RealClimate logo

Extremely hot

Filed under: — stefan @ 26 March 2012

By Stefan Rahmstorf and Dim Coumou

One claim frequently heard regarding extreme heat waves goes something like this: ”Since this heat wave broke the previous record by 5 °C, global warming can’t have much to do with it since that has been only 1 °C over the 20th century”. Here we explain why we find this logic doubly flawed.

One can ask two different questions about the influence of global warming on heat waves (Otto et al. 2012), and we take them in turn.

1. How much hotter did global warming make this heat wave?

We have some trouble with framing the question like this, because it tacitly assumes that the same weather situation would have also arisen without global warming, only at a (say) 1 °C lower temperature level. That need not be the case, of course, since weather is highly stochastic and global warming can also affect the circulation patterns of the atmosphere.

But even if we accept the basic premise (and it could be meant in a purely statistical sense, although that is not usually how it is expressed), would an average anthropogenic warming by 1 °C in the relevant location mean that 1 °C is also the amount added to an extreme event? Only in a linear climate system. Imagine a heat wave that pushes temperatures up to 30 °C in a world without global warming. In the same weather situation with global warming, you might expect that this weather then results in a 31 °C heat wave. But that could well be wrong. Possibly in the situation with warming, the soil has dried out over the previous months because of that extra 1 °C. So now you lost evaporative cooling, the incoming sunlight turns into sensible heat rather than a large fraction going into latent heat. That is a non-linear feedback, and not an imagined one. Detailed studies have shown that this may have played an important role during the European heat wave of 2003 (Schär et al. 2004).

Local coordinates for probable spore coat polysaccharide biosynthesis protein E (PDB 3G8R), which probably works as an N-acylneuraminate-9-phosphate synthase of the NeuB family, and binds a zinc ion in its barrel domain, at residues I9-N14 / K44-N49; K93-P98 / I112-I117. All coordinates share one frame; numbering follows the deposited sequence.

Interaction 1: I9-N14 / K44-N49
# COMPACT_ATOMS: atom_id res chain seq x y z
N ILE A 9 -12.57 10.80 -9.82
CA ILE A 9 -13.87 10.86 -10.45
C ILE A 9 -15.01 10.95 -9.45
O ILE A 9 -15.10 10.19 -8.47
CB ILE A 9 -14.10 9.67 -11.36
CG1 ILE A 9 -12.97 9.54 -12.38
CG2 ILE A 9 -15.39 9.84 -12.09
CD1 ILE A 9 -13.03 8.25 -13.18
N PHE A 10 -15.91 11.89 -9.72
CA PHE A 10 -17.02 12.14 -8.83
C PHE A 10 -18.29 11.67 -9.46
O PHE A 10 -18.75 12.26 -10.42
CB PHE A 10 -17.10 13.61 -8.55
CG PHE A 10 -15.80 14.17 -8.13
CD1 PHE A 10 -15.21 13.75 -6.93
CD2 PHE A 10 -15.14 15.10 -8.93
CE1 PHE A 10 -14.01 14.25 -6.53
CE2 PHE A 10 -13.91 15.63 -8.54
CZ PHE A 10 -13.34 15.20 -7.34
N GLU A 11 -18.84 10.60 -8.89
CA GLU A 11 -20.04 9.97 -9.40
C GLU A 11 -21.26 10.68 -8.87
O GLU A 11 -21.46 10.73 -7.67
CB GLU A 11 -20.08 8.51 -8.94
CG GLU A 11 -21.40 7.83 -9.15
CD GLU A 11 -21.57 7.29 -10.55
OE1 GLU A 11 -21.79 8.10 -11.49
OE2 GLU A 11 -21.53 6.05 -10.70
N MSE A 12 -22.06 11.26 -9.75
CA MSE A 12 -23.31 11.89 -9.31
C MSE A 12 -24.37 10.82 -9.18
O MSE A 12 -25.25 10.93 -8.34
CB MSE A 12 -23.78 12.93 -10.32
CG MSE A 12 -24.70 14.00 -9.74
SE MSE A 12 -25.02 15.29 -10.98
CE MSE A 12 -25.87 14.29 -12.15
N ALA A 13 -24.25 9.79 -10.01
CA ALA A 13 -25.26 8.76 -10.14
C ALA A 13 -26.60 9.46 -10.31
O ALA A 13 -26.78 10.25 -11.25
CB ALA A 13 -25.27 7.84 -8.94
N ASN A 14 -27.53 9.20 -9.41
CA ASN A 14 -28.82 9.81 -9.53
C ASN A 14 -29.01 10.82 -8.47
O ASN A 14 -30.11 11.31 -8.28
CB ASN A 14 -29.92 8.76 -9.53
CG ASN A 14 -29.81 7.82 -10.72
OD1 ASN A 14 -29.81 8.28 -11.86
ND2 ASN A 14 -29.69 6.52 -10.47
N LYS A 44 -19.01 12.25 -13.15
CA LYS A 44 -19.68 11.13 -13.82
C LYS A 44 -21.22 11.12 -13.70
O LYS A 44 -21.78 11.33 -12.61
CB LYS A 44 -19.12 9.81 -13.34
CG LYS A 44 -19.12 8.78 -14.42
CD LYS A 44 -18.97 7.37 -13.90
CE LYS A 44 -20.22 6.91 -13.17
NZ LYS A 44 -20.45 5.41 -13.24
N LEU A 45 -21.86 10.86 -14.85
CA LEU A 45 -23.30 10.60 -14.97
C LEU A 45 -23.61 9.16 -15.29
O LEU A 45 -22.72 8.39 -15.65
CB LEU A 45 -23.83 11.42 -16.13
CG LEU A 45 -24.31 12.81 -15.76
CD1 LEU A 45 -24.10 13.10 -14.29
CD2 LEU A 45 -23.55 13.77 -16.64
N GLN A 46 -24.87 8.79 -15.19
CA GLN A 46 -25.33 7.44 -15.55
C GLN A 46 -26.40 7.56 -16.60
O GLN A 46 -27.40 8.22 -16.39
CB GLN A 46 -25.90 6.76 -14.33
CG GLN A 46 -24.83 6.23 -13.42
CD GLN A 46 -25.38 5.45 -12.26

The basic phenomenon is familiar to oceanographers: if the mean sea level in one location rises by 30 cm, this does not mean that the high-tide level also rises by 30 cm. In some cases it will be more, due to nonlinear feedback. I.e., a higher water level increases the flow cross-section (think of a tidal inlet) and reduces bottom friction so the tide rolls in faster, reaching a higher peak. The tidal range increases as well as the mean sea level.

Numerous other non-linear mechanisms are possible, which we are only beginning to understand – think of the recent studies that show how changes in snow cover or sea ice cover as a result of global warming affect weather systems. Or think of factors that could affect the stability of particularly strong blocking events. Thus, we’d be very cautious about making an essentially linear, deterministic argument about heat extremes to the public.

In the scientific literature, the influence of global warming on extreme events is therefore usually discussed in terms of probabilities, which is more fitted to stochastic events. The typical question asked is:

2. How much more likely did global warming make this heat wave?

For this question, it is easily shown that the logic “the greater the extreme, the less global warming has to do with it” is seriously flawed. The change in probability of certain temperature values being reached can be visualised with a probability density function (see Figure). The probability distribution could be shifted unchanged towards warmer values, or it could be widened, or a combination of both (or some other deformation).

IPCC (2001) graph illustrating how a shift and/or widening of a probability distribution of temperatures affects the probability of extremes.

For illustration, let’s take the most simple case of a normal distribution that is shifted towards the warm end by a given amount – say one standard deviation. Then, a moderately extreme temperature that is 2 standard deviations above the mean becomes 4.5 times more likely (see graph below). But a seriously extreme temperature, that is 5 standard deviations above the mean, becomes 90 times more likely! Thus: the same amount of global warming boosts the probability of really extreme events, like the recent US heat wave, far more than it boosts more moderate events. This is exactly the opposite of the claim that “the greater the extreme, the less global warming has to do with it.” The same is also true if the probability distribution is not shifted but widened by a constant factor. This is easy to show analytically for our math-minded readers.

Graph illustrating how the ratio of the probability of extremes (warmed climate divided by unchanged climate – this increased likelihood factor is shown as a dashed line, scale on right) depends on the value of the extreme.